Joab was David’s nephew (2 Sam. 2:18; 1 Chron. 2:15, 16), a great warrior, and a loyal servant. When Joab had beaten Ammon into submission, he asked David to come for the final battle so that the king could take credit for the victory (2 Sam. 12:26–29). When David wanted Uriah the Hittite eliminated, David trusted Joab to carry out the murderous plan (2 Sam. 11:14–25). And when Absalom, David’s eldest son, rebelled and claimed the throne of Israel, with support from all tribes, Joab remained faithful to David, commanding the loyal troops against the rest of Israel (2 Sam. 18:2). Later in David’s reign, he asked Joab to conduct a census of all Israel, a decision contrary to the Torah (Exod. 30:11–16). Joab knew that such a census was not God’s will and protested, but eventually, he obeyed David’s orders. Although Joab missed counting two tribes (2 Sam. 24:1–9; 1 Chron. 21:1–7), he exhibited loyalty.
Joab also had a keen insight into human nature. When David’s eldest son, Amnon, raped his half-sister Tamar, David did nothing. Absalom, Tamar’s brother, was indignant and took justice into his own hands by killing Amnon before fleeing to Geshur, outside of Israel. As David mourned the loss of two sons (2 Sam. 13), Joab noticed David’s mood and convinced a wise woman from Tekoa to tell David a story that would incite his sense of justice and then encourage him to bring Absalom back. Even though David realized that Joab was behind the plan, David invited Absalom back to Israel (2 Sam. 14:1–23). Later, when David’s forces returned after defeating Israel’s troops during Absalom’s rebellion, they marched back into the city with David weeping at the death of his son Absalom. The soldiers felt that their victory did not mean as much to David as the loss of his rebellious son. Joab told David that he must congratulate his troops or they would desert him (2 Sam. 19:1–8). Joab was right, and his discernment, as much as his military prowess, saved David’s kingship.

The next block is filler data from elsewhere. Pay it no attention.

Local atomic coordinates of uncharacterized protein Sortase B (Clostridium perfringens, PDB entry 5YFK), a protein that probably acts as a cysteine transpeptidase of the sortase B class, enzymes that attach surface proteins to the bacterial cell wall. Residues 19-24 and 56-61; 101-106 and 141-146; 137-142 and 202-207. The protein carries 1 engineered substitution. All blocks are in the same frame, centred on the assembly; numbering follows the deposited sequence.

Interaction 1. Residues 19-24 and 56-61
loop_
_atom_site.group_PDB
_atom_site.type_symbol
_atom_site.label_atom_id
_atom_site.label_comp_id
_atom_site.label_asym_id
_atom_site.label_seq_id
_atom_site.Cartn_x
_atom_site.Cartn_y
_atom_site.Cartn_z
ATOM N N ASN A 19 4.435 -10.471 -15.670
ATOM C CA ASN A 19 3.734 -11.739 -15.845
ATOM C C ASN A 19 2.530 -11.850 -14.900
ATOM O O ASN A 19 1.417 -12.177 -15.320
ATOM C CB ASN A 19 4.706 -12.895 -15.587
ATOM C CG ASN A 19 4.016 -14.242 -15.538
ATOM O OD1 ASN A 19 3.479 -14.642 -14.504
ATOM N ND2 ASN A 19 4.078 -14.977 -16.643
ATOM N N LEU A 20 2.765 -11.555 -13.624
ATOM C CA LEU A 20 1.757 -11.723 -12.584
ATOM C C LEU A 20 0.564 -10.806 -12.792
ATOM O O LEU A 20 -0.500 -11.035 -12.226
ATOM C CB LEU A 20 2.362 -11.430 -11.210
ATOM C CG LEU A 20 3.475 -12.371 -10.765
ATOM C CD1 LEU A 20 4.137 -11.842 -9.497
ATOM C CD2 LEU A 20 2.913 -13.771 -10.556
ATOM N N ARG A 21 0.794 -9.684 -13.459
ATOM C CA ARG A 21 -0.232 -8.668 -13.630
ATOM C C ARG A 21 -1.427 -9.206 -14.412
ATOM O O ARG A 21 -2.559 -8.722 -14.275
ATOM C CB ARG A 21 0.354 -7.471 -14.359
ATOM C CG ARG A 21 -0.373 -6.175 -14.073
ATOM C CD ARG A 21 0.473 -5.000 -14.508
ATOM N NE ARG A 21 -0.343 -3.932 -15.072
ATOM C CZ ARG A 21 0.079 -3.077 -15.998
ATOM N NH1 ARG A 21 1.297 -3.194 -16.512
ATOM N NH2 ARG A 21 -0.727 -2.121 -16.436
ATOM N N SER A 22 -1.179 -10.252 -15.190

In short, Joab was a strong, loyal military commander, willing to take risks while wanting the best for his leader. He was someone whom many would like on their team.
The Joab factor: The bad side